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East Midlands Chamber News

West Nottinghamshire College's Studio School Proposal Gets Green Light

Asha Khemka OBEPlans to open a studio school in Mansfield have been given the go ahead by the Department for Education. Vision Studio School – which will be sponsored by West Nottinghamshire College – will open in September 2014 and be the first of its kind in Nottinghamshire.

Studio schools are a new type of state school for 14 to 19 year-olds of all abilities, whether academic or ‘hands-on’, and aim to bridge the gap between education and employment.

They teach the national curriculum and the same key qualifications as traditional schools but deliver these through project-based learning and work experience with local and national employer partners, who help shape the curriculum.

Vision Studio School will cater for up to 300 students and offer mainstream qualifications – including GCSEs, A Levels, and vocational and professional qualifications – linked to the world of work.

It will focus on developing the key employability and life skills required by employers; with students spending time each week in unpaid and paid work placements linked directly to employment opportunities in the local area.

Enterprise and entrepreneurship will be at the heart of the new school, which will specialise in engineering, transportation, health and care occupations.

The school will operate a 9am to 5pm ‘working day’ to mirror that of many workplaces, and students will be assigned a set number of days ‘leave’ per year to take at times to suit them and their parents, rather than traditional school holidays.

Asha Khemka OBE, principal and chief executive of West Nottinghamshire College, said: “We are excited to be at the forefront of this pioneering approach to education and training, which will deliver significant benefits to young people and employers in Mansfield and Ashfield.

“Vision Studio School will offer students of all abilities a high-quality alternative to a traditional school setting, regardless of whether they are academically-focussed or more suited to practical learning.

“By combining the national curriculum with vocational qualifications, enterprise projects and work placements, students will develop the skills, knowledge and characteristics that employers expect.”

“This is crucial to boosting young people’s job prospects and aiding their work-readiness, which are major issues facing our communities today,” added Mrs Khemka.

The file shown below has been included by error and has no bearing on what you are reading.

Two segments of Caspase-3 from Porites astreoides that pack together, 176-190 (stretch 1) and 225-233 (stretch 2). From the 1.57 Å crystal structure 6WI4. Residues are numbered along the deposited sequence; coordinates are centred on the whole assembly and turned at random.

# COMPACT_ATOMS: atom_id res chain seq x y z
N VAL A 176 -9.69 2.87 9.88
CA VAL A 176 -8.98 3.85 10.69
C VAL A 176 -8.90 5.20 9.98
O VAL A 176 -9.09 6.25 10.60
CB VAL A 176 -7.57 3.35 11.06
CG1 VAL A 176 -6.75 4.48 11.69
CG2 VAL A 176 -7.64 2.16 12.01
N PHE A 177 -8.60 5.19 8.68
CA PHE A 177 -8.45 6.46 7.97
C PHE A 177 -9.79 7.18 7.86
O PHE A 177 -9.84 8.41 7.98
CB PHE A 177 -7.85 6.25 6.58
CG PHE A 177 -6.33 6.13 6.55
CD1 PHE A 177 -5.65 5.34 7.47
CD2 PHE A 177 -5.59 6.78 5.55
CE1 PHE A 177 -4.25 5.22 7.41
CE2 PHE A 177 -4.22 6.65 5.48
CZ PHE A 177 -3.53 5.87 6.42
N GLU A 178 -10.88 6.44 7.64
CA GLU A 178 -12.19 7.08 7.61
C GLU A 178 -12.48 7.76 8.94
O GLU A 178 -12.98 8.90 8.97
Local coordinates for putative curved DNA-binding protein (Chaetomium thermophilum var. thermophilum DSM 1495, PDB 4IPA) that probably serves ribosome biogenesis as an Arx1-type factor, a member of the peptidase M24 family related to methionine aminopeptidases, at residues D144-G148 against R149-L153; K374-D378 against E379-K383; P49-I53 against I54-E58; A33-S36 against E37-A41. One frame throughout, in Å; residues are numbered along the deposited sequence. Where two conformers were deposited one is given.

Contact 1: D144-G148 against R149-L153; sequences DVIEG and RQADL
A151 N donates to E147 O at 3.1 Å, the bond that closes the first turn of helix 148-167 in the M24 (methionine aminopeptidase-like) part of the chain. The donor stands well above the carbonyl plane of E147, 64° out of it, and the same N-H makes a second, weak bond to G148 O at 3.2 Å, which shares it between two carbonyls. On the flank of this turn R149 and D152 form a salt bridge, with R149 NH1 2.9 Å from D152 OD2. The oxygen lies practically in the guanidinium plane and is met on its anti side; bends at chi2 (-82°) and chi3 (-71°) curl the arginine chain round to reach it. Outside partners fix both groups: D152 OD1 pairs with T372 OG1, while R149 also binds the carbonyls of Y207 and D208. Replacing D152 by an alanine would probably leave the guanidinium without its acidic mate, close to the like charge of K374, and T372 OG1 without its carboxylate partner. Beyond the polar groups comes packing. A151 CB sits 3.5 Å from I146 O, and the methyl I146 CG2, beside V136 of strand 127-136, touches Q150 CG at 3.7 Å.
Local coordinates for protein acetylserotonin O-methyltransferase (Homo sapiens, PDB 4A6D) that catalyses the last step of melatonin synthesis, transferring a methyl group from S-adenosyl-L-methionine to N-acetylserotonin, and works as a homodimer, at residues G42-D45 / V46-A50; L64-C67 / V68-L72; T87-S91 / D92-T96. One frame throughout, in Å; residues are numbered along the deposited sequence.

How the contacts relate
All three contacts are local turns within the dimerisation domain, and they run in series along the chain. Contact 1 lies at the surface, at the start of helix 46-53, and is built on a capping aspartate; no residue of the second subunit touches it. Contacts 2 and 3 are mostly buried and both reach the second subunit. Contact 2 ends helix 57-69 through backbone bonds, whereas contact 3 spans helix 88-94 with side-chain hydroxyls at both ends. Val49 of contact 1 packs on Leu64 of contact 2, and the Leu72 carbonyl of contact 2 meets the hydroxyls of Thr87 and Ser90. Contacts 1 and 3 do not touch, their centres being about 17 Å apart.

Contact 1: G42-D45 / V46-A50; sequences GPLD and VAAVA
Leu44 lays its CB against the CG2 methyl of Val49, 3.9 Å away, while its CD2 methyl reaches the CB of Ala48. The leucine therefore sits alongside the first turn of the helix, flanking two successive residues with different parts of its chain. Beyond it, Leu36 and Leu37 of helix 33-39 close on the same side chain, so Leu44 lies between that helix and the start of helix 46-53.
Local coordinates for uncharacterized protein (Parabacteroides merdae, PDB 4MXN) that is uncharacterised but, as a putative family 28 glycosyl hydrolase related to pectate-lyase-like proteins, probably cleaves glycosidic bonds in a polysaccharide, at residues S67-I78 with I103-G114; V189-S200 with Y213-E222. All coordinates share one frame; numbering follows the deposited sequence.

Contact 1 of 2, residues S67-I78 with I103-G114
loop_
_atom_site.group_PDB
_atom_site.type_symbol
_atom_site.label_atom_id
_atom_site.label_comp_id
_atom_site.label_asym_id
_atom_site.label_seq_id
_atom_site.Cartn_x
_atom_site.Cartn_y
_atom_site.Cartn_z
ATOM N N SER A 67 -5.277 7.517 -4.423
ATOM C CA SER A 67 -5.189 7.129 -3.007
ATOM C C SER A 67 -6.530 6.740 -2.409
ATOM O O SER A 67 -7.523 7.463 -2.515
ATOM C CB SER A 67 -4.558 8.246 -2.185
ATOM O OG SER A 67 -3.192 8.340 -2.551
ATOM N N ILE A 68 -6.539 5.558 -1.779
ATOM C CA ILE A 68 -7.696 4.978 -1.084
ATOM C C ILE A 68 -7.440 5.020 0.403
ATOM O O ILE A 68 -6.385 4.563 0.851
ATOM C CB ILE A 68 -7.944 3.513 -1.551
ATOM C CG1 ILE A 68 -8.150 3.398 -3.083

Studio schools are part of the Government's drive to ensure the education system responds to demands from employers for the skills they need to grow and prosper.

They enable employers to develop future employees and apprentices through work-based training and mentoring, which helps prepare young people for employment.

Students have the full range of options available to them including entering the jobs market from an advantageous position, starting an apprenticeship, setting up their own business and progressing to higher education.

News the college had been successful in its bid was welcomed by employers and business leaders.

Malcolm Hall, managing director of Mansfield firm Hall-Fast Industrial Supplies, joined a delegation from the college in making the case for a studio school to officials from the Department for Education last month, as part of the application process.

He said: “This is tremendous news for Mansfield. It’s getting tougher and tougher for young people to get jobs so it’s imperative we give them the opportunity to work with employers from an early age.

“In my view, education should be about getting people ready for the world of work, which makes studio schools such a great model. My company is committed to helping young people and already takes on apprentices from the college, so I’m keen to support the new school in any way I can.”

George Cowcher, chief executive of the Derbyshire and Nottinghamshire Chamber of Commerce, said: “This is a terrific coup for Mansfield and West Nottinghamshire College should be congratulated for putting together such a strong and comprehensive bid to make its studio school proposal a reality.

“It will have a significant positive impact on the local economy in terms of equipping more young people with the skills that local employers need and enabling them to find jobs with sustainable career prospects. The knock-on effect is more economic output and, crucially, more money spent and kept within the local economy.”

The college is working with the Studio Schools Trust to bring its plans to fruition. There are currently 16 studio schools open across England, with a further 28 due to open by September 2014.

David Nicoll, chief executive of the Studio Schools Trust, said: ''We are delighted that Vision Studio School has been approved to open, which will be part of a network of 44 studio schools across England.

“Vision Studio School will play an important role in shaping the future workforce across the region, and providing new opportunities for young people as well as improving their employment prospects and life chances.''

The college is now seeking to finalise the school’s proposed location in Mansfield before embarking on further consultation with parents, carers, schools, employers and residents.

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